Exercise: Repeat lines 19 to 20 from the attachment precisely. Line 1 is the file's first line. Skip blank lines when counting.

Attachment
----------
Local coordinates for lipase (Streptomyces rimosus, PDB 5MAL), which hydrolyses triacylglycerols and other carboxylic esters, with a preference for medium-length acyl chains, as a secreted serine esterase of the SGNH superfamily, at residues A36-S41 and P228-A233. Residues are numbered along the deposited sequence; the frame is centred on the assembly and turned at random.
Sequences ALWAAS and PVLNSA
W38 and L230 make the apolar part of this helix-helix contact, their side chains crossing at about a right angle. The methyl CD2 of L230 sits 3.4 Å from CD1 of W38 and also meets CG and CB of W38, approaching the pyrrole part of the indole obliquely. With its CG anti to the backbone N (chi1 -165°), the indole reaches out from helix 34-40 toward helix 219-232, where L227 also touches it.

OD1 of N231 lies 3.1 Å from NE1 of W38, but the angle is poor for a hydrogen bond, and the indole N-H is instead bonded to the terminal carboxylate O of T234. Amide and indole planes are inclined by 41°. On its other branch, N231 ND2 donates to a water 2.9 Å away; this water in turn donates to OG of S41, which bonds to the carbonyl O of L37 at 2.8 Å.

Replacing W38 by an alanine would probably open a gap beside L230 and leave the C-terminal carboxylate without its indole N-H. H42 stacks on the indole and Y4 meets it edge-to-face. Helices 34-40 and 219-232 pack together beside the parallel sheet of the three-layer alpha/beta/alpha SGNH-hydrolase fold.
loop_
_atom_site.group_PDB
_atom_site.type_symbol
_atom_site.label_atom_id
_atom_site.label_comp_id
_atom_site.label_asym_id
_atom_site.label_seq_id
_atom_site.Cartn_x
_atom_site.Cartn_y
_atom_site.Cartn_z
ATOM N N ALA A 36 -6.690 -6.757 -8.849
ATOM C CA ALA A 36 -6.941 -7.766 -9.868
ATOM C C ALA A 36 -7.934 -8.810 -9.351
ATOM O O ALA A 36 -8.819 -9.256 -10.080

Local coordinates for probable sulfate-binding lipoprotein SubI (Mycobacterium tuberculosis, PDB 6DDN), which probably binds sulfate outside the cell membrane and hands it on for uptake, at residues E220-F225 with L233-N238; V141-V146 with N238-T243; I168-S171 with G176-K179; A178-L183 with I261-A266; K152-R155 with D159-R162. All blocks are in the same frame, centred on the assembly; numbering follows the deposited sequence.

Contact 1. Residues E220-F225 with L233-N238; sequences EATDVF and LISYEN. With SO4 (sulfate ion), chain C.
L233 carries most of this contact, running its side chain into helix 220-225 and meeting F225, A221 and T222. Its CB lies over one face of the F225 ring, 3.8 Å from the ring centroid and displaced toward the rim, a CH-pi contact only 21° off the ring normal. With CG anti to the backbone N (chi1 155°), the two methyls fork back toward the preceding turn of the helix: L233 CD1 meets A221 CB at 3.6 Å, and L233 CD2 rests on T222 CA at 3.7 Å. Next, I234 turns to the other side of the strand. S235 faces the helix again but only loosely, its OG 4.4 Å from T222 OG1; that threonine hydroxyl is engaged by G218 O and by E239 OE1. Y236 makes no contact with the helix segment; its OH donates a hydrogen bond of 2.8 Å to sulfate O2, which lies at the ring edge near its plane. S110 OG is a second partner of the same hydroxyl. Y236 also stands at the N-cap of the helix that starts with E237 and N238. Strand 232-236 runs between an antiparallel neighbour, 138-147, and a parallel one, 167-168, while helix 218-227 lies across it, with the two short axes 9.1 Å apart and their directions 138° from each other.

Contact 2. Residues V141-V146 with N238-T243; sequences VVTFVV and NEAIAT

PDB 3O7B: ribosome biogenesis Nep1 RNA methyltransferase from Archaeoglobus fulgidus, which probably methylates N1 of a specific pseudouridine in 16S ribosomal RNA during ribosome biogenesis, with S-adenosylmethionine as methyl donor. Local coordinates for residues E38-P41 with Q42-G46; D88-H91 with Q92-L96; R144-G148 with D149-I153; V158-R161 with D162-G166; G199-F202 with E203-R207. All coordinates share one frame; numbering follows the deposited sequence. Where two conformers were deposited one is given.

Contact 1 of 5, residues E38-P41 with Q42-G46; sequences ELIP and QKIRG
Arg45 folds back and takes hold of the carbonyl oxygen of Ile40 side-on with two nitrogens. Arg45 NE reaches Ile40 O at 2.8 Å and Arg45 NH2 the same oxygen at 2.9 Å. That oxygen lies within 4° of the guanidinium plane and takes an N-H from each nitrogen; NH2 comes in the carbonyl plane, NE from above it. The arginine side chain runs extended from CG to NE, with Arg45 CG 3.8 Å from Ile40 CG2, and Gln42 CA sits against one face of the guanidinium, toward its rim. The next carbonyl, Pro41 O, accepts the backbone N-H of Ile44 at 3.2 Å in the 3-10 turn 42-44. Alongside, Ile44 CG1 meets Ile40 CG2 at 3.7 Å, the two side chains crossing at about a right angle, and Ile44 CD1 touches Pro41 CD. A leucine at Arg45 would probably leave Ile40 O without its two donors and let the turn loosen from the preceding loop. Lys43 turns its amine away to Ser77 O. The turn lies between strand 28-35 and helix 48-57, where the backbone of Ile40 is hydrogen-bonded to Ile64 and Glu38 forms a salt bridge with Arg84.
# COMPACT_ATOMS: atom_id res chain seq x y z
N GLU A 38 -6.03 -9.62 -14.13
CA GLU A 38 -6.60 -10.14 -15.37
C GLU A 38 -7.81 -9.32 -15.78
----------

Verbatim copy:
ATOM O O ALA A 36 -8.819 -9.256 -10.080

Local coordinates for probable sulfate-binding lipoprotein SubI (Mycobacterium tuberculosis, PDB 6DDN), which probably binds sulfate outside the cell membrane and hands it on for uptake, at residues E220-F225 with L233-N238; V141-V146 with N238-T243; I168-S171 with G176-K179; A178-L183 with I261-A266; K152-R155 with D159-R162. All blocks are in the same frame, centred on the assembly; numbering follows the deposited sequence.